Monday, May 18, 2009

Perceived Inflation Pressures Are High

Last week, I presented an article on real versus perceived inflationary pressures. The reality (for now) is that inflation is low; the perception is that inflation is just around the corner.

This week Dr. John Hussman, who is a must read for any serious student of the markets, essentially echoes a similar sentiment. (As an aside, I want to state that I am no Dr. Hussman, yet I like his writings and insights very much, and I thought this would be a good time to share that with my readers who are not familiar with him.) In his article, "The Destructive Implications of the Bailout - Understanding Equilibrium", Hussman writes:

"by transferring wealth from those who did not finance reckless loans to those who did – providing monetary compensation without economic production – the bureaucrats at the Treasury and Federal Reserve have crowded out more than a trillion dollars of gross investment that would have otherwise have been made by responsible people in the coming years, shifted assets to the control of those who have proven themselves to be irresponsible destroyers of capital, and have planted the seeds of inflation that will cut short any emerging recovery."

These are our percieved inflationary pressures.

Hussman goes on to state in bold print (for emphasis I presume):

The bottom line is that the attempt to save bank bondholders from losses – to provide monetary compensation without economic production – is not sound economic policy but is instead a grand monetary experiment that has never been tried in the developed world except in Germany circa 1921. This policy can only have one of two effects: either it will crowd out over $1 trillion of gross domestic investment that would otherwise have occurred if the appropriate losses had been wiped off the ledger (instead of making bank bondholders whole), or it will result in a stunning and durable increase in the quantity of base money, which will ultimately be accompanied not by a year or two of 5-6% inflation, but most probably by a near-doubling of the U.S. price level over the next decade. As I've noted previously, the growth rate of government spending is better correlated with subsequent inflation than even growth in money supply itself, particularly at 4-year intervals. Regardless of near-term deflation pressures from a continued mortgage crisis, our present course is consistent with double digit inflation once any incipient recovery emerges.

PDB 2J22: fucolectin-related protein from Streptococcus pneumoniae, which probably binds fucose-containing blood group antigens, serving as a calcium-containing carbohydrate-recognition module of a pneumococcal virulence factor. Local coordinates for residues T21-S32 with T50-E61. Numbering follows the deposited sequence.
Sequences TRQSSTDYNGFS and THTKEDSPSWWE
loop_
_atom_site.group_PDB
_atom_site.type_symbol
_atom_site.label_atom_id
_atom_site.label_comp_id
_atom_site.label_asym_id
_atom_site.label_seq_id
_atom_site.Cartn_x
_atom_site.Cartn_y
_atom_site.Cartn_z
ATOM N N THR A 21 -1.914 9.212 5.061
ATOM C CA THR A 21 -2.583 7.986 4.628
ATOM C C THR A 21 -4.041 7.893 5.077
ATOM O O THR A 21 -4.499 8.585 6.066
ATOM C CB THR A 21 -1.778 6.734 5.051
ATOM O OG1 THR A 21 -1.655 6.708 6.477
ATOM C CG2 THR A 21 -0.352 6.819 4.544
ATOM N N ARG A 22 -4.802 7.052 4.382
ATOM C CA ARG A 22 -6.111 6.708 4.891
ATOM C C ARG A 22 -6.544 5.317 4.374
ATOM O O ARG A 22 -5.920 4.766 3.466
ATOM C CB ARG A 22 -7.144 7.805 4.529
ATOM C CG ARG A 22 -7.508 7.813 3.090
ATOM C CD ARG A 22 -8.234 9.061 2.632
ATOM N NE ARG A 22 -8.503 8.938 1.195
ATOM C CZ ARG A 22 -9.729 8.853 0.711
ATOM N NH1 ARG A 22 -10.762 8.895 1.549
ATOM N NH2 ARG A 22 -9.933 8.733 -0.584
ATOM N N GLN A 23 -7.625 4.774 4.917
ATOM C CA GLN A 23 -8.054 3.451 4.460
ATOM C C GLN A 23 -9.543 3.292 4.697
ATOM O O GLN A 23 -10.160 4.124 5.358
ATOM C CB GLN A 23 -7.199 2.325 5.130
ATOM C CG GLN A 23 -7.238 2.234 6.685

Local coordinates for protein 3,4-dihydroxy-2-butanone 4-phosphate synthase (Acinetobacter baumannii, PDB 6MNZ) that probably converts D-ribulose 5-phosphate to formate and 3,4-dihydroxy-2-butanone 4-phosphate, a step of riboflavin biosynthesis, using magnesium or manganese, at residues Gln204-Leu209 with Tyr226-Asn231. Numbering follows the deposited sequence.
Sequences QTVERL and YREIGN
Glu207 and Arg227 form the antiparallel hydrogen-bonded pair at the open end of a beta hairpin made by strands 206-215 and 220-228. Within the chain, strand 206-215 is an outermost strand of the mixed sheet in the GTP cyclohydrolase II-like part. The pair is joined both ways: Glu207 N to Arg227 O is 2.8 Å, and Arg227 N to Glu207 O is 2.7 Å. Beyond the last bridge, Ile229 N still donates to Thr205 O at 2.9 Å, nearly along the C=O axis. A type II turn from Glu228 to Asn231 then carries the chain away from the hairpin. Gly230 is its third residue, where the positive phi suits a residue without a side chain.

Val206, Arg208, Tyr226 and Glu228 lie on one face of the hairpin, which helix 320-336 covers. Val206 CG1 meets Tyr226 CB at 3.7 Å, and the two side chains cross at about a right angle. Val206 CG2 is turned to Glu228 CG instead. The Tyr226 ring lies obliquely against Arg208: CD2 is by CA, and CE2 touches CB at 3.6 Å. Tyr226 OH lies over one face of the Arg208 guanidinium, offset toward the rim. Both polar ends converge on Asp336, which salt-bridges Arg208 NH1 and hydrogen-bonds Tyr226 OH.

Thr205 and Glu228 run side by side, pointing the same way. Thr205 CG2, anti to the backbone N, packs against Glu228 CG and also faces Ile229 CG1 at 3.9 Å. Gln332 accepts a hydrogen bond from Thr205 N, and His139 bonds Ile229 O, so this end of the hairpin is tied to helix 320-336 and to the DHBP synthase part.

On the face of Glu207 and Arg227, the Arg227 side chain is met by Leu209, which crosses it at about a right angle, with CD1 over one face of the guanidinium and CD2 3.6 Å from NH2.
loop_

With regards to our inflation indicator that assesses the strength of the trends in crude oil, gold, and 10 year Treasury yields that actually ticked down at the end of last week. See figure 1.

Figure 1. Inflation Pressures/ weekly

Nonetheless, with crude oil plus 5% today, with stocks up over 2.5% today, and with 10 year Treasury yields up over 2.5% today, the message is clear: whether inflationary pressures truly exist or not is another matter. The perception is that inflation does matter, and a stock market that has been pumped up on steroids (i.e., liquidity) will likely remain vulnerable to selling pressure when the trends in crude oil, Treasury yields, and gold are strong.